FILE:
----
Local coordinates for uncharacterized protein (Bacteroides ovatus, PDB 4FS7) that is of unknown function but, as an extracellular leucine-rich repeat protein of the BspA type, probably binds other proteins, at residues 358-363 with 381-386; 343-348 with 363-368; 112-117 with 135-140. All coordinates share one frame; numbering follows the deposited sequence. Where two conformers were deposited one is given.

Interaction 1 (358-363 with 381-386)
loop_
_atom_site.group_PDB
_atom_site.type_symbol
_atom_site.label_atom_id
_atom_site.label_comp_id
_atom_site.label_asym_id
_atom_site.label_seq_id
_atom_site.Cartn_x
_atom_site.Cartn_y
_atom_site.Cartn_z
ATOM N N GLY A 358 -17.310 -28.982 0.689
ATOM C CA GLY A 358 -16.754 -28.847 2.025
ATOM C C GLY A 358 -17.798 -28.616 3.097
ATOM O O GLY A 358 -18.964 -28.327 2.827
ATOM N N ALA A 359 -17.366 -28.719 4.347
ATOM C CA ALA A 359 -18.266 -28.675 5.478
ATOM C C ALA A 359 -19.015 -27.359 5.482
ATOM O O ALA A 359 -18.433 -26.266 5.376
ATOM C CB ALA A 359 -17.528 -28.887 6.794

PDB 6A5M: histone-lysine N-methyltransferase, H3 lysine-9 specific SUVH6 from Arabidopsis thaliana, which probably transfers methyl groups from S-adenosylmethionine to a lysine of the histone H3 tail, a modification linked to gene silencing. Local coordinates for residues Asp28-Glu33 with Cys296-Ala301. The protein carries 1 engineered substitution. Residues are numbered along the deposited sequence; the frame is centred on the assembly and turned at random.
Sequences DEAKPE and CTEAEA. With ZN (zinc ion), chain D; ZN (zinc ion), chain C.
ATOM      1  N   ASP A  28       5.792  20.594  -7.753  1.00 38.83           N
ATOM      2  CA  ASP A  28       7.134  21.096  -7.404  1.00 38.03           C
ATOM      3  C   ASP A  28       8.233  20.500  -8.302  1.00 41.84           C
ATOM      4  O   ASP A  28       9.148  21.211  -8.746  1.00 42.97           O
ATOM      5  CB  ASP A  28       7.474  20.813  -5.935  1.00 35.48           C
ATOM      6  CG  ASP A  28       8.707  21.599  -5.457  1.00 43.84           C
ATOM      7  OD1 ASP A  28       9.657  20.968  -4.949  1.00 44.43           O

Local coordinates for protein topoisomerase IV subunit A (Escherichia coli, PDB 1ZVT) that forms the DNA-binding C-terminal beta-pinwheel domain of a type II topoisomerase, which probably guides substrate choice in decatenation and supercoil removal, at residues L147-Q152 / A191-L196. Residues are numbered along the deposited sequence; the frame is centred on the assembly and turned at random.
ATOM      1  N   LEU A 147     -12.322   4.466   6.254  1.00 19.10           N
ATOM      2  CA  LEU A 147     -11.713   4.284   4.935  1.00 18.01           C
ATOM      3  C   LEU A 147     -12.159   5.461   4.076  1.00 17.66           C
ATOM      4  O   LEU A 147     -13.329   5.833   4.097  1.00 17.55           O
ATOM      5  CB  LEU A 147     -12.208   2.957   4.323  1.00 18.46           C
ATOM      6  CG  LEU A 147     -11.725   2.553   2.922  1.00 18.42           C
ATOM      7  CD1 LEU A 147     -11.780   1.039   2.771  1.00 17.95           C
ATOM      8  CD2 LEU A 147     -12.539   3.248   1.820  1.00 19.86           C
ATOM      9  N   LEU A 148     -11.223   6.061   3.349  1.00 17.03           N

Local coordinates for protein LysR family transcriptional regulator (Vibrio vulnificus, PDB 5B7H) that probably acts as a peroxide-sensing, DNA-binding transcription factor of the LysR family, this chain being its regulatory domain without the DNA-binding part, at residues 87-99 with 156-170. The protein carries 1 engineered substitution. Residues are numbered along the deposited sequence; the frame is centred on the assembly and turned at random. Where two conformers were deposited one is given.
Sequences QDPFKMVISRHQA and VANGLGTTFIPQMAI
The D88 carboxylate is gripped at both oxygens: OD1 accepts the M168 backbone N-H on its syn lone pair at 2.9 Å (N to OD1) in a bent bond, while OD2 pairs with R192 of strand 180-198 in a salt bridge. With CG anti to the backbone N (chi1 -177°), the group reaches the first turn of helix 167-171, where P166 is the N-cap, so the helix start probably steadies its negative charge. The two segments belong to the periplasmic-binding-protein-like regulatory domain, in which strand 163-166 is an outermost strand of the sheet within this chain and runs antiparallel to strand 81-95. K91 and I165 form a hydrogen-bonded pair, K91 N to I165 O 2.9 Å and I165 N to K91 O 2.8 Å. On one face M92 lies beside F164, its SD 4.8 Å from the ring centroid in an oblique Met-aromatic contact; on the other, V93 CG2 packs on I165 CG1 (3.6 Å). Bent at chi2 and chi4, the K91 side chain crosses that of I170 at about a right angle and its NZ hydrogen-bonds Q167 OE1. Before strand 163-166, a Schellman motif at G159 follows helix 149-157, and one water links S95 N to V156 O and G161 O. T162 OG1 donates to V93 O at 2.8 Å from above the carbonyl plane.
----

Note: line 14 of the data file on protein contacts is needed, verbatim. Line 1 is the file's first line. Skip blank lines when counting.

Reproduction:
ATOM C CA GLY A 358 -16.754 -28.847 2.025